What is the Tenancy Deposit Protection?

Tue 19 December 2017

 Helen Townsend, head of our Dispute Resolution team, re-visits the legal requirements which have been in place now for more than a decade.

The Law

Following the implementation of the Housing Act 2007, the Tenancy Deposit Scheme came into force on 6 April 2007. The aim of the legislation (and subsequent Acts) is to provide further protection in respect of deposits. Since the implementation of the Act, further supporting legislation has been passed by the provisions of section 184 of the Localism Act 2012 which came into force following a series of controversial ‘‘landlord friendly’’ judgments being handed down by the Court of Appeal regarding the meanings of sections 213-215 of the Housing Act 2004 and the provisions of the Deregulation Act 2015. The original and supplemental legislation means that there has been a tough new reality for those landlords who are dis-organised and/or inexperienced.

Statutory obligations on the Landlord

When receiving a deposit in connection with an Assured Shorthold Tenancy, section 213 of the Housing Act 2004 requires the landlord, to (a) comply with the initial requirements of an authorised scheme; and (b) give the tenant the ‘prescribed’ information within 30 days of receipt of the deposit. 

So what are the ‘‘initial requirements’’?

Section 213(4) of the Housing Act 2004 defines these as being ‘‘such requirements imposed by the scheme as fall to be complied with by the landlord’’. There is thus no statutory definition of what the ‘‘initial requirements’’ are and what these will be will therefore depend on the contractual obligations between the landlord and the scheme. These have however been defined by the Court of Appeal as ‘‘taking steps to protect the deposit’’: Vision Enterprises Ltd v Tiensia [2012]. Further clarification has been provided by the Deregulation Act 2015 in respect of section 21 of Housing Act 1988 and section 215 of Housing Act 2004.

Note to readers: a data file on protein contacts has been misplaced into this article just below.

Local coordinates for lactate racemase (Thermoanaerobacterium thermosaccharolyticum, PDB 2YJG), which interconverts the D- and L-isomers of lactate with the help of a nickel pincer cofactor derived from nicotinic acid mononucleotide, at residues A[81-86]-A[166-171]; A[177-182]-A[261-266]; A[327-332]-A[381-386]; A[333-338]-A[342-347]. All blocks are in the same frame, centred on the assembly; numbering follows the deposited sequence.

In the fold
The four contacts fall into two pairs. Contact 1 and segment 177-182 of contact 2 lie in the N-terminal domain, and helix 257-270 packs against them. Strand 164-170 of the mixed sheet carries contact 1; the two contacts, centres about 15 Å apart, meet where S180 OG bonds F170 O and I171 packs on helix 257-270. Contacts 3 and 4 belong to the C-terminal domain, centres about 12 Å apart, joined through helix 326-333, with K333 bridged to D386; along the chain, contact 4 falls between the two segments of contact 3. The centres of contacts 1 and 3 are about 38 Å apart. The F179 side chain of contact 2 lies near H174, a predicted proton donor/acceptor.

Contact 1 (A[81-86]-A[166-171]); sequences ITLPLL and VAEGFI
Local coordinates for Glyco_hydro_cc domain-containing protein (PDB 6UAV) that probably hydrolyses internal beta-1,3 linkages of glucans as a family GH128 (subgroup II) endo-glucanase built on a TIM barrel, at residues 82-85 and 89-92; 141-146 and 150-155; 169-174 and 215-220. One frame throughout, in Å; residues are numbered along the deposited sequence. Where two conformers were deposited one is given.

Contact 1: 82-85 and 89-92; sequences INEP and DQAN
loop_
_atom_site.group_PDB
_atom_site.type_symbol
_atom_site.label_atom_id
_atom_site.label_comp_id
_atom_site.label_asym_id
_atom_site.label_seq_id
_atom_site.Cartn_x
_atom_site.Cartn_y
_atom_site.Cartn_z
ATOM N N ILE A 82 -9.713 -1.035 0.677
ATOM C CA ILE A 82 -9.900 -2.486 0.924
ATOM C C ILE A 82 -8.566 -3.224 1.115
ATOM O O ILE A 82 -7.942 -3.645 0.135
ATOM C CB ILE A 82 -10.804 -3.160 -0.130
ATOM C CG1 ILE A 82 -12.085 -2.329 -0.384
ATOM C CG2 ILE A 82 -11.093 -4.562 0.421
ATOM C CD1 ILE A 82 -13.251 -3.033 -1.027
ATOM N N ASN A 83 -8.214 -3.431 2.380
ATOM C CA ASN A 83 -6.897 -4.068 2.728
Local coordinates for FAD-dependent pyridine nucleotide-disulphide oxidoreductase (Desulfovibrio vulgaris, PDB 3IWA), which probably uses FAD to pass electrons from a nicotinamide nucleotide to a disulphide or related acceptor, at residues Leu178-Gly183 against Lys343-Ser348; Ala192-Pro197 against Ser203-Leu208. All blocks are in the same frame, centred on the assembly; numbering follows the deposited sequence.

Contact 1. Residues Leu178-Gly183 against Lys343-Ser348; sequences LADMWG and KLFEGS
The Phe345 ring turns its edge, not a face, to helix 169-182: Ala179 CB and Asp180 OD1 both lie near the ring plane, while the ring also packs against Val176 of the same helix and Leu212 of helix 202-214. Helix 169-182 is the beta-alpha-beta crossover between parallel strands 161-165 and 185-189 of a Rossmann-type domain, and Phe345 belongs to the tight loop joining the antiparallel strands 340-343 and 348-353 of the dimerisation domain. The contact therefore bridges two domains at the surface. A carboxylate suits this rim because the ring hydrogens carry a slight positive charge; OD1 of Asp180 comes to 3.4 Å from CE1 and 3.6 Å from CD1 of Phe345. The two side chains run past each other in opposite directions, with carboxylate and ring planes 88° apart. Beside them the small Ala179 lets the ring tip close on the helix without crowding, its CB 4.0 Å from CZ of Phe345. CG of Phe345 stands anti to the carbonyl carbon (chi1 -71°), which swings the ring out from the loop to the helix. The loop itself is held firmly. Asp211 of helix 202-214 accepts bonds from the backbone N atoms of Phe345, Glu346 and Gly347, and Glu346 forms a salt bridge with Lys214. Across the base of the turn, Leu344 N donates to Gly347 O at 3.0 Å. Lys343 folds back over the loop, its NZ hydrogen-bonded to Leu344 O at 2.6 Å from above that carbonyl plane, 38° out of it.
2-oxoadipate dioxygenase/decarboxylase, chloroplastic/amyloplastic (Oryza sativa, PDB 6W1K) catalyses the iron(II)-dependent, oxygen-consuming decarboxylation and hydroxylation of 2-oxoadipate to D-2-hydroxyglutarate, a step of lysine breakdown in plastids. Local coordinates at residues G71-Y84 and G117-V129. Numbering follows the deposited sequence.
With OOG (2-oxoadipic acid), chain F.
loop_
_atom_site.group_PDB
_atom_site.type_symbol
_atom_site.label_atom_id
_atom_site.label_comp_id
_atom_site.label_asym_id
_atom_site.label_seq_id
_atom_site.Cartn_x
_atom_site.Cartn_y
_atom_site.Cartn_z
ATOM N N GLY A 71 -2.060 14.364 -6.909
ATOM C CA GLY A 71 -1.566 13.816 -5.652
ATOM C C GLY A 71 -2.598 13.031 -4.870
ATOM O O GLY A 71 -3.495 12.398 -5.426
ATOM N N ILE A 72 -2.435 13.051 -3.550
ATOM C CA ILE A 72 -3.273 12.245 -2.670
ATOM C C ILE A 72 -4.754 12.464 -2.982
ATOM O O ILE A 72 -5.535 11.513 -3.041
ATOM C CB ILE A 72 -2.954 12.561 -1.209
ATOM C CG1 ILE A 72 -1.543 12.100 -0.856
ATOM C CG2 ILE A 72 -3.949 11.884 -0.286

Prescribed information

The landlord must also provide their tenants with the ‘prescribed information’ which consists of information prescribed by the Housing (Tenancy Deposits) (Prescribed Information) Order 2007. Effectively that means the name, address, telephone number, e-mail address and any fax number of the scheme administrator of the authorised tenancy deposit scheme; any information contained in a leaflet supplied by the scheme administrator to the landlord; the procedures that apply under the scheme by which an amount in respect of a deposit may be paid or repaid to the tenant at the end of the tenancy have to be provided, as well as the procedures that apply under the scheme where either the landlord or the tenant is not contactable at the end of the tenancy; the procedures that apply under the scheme where the landlord and the tenant dispute the amount to be paid or repaid to the tenant in respect of the deposit and the facilities available under the scheme for enabling a dispute relating to the deposit to be resolved without recourse to litigation.

In Suurpere v Nice [2012], the Court of Appeal held that the landlord’s obligations regarding the prescribed information were of equal importance to the obligation to protect the deposit itself. Landlords should therefore be wary to ensure that not only is the deposit protected, but that correct and required information is communicated.

The Effects of Failure

If the landlord fails to comply then the effect can be financially catastrophic, especially when profit on the rental of the property may be tight. Section 213 of the Act, in respect of either protecting the deposit and/or providing the prescribed information within the 30 day period, means that the landlord will automatically fall foul of the requirements. There are two consequences.  

First, under section 214 subparagraphs (3), (3A) and (4) the tenant can seek the return of the deposit and an order that the landlord pays to them an amount of compensation which is not less than the amount of the deposit and not more than three times the amount of the deposit. Such payment is to be made to the tenant within 14 days.  That could be a significant amount of money, particularly with tenancies in London and the surrounding areas.

The amendments introduced by the 2011 Act, section 214(1)(a) actually allows the tenant to make an application on the 31st day after paying the deposit. The court does have discretion as to the amount of the penalty, but the compensation amount will however be not be less than the sum of the deposit itself. This provision means that if the tenant is aware of their rights then they can seek to benefit from the mistakes of a landlord who does not understand their obligations.